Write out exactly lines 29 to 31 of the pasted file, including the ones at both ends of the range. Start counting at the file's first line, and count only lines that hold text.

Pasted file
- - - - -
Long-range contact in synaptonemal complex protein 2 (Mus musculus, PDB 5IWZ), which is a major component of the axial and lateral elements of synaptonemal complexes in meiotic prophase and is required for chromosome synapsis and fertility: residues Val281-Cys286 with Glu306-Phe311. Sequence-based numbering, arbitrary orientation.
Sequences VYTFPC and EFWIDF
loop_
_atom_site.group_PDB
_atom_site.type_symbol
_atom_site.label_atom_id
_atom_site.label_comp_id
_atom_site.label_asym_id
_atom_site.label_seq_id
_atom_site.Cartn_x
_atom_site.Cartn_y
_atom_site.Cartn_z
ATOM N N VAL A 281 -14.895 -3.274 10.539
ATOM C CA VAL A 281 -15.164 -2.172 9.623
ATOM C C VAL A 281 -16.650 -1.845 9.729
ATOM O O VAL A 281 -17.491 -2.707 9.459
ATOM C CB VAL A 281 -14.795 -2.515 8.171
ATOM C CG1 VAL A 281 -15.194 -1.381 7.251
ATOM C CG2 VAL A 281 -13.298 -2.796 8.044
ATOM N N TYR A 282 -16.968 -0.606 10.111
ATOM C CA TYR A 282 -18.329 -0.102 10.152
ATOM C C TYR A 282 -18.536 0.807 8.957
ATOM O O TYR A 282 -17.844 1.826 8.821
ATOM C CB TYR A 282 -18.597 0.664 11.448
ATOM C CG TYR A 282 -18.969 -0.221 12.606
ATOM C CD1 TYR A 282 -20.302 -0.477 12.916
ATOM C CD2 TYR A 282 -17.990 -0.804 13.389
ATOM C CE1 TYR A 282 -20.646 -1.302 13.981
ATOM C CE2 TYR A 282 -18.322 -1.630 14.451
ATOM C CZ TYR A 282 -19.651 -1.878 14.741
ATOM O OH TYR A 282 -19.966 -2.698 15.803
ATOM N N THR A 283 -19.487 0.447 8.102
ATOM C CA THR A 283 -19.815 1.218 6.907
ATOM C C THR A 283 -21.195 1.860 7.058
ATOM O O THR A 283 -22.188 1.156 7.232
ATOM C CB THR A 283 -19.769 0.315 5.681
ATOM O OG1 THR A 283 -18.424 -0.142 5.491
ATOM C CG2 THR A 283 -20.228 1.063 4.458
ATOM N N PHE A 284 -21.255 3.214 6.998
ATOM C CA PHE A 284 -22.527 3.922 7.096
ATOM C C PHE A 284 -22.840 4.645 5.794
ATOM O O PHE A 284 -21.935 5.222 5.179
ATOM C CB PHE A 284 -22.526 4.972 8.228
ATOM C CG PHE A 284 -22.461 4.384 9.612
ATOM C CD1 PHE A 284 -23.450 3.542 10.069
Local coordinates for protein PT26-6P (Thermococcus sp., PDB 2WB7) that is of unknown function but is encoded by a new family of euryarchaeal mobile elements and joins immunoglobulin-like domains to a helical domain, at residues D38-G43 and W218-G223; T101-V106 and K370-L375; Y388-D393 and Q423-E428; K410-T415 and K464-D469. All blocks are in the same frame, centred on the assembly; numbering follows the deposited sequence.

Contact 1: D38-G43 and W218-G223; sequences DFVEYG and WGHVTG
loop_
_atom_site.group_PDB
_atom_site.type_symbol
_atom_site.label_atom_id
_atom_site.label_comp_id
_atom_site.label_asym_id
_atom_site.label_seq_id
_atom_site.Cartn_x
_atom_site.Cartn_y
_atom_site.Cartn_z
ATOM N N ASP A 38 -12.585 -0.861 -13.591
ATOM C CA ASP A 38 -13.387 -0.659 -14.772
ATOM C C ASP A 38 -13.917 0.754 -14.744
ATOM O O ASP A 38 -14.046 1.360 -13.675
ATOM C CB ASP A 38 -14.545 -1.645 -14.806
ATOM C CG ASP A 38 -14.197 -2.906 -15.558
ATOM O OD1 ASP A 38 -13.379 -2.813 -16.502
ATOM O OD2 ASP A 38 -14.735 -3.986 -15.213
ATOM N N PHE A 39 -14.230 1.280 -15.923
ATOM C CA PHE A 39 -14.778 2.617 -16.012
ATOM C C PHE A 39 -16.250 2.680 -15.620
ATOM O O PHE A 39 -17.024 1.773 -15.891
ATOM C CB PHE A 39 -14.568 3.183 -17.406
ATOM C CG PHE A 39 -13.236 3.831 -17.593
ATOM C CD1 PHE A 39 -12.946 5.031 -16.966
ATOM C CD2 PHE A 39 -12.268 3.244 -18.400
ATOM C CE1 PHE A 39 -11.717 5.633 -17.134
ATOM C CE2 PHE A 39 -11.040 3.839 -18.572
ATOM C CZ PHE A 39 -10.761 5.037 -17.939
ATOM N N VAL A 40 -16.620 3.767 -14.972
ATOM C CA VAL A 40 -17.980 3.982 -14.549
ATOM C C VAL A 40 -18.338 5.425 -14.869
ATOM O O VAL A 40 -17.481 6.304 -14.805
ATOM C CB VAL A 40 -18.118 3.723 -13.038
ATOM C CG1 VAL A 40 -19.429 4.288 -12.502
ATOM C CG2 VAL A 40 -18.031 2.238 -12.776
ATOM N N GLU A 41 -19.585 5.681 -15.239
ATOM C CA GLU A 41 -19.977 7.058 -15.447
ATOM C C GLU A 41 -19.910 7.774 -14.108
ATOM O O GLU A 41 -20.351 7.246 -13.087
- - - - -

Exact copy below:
ATOM C CE2 TYR A 282 -18.322 -1.630 14.451
ATOM C CZ TYR A 282 -19.651 -1.878 14.741
ATOM O OH TYR A 282 -19.966 -2.698 15.803